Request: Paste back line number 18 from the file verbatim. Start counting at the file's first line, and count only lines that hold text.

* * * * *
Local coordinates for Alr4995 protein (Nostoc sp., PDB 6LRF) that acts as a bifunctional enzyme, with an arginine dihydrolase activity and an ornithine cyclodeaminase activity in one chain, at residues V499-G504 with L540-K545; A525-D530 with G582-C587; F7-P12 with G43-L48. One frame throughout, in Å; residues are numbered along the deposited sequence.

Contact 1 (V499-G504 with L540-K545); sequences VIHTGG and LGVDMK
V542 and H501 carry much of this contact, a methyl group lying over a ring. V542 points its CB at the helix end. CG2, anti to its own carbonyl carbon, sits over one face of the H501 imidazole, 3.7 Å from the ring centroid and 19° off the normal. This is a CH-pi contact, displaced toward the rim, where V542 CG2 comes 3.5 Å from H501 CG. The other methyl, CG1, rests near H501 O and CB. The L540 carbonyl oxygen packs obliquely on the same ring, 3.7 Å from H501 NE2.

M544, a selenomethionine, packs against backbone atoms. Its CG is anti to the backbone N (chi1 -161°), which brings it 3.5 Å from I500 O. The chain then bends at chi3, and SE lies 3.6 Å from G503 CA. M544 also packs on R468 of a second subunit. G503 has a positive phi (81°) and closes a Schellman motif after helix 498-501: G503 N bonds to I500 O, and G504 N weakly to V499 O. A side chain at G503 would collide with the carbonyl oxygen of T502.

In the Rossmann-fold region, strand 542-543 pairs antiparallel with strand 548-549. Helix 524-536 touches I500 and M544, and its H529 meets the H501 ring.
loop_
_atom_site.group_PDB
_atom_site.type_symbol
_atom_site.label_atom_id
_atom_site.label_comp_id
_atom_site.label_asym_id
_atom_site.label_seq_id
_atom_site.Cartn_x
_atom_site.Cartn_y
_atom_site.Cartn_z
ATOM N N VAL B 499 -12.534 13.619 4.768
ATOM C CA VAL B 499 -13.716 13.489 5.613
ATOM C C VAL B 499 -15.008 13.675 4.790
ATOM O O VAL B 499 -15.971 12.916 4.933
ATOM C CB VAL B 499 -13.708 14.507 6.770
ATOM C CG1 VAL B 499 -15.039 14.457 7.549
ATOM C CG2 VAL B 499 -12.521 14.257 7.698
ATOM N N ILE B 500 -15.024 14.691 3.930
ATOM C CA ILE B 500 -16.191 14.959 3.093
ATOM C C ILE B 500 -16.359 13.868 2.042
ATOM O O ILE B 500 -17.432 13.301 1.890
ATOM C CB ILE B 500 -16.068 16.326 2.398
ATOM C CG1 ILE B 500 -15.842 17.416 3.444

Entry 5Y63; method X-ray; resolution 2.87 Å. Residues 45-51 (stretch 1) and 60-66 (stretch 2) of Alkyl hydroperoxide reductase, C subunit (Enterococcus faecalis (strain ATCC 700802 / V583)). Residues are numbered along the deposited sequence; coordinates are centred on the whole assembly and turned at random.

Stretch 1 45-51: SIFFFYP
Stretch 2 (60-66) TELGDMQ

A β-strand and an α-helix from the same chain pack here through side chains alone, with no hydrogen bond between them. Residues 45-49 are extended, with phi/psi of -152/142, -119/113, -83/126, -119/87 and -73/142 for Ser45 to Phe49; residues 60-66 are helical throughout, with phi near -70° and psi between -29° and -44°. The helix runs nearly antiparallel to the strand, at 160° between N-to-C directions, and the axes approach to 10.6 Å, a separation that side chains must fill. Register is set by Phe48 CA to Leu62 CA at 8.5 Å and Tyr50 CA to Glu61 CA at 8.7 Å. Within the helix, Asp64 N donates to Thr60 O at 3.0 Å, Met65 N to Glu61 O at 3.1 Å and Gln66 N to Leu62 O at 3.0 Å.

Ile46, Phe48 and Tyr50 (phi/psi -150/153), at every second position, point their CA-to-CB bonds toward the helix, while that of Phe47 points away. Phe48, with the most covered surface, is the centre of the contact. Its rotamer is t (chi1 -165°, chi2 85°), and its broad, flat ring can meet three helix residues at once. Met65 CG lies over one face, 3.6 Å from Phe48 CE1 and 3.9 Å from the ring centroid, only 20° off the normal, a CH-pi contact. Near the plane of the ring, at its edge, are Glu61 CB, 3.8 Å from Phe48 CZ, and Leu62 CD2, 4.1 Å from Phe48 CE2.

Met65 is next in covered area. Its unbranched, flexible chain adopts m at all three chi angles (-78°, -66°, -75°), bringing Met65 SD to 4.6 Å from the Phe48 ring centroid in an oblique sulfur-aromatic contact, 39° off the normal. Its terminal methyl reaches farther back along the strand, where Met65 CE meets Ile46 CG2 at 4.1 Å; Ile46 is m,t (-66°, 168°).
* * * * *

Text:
ATOM C C VAL B 499 -15.008 13.675 4.790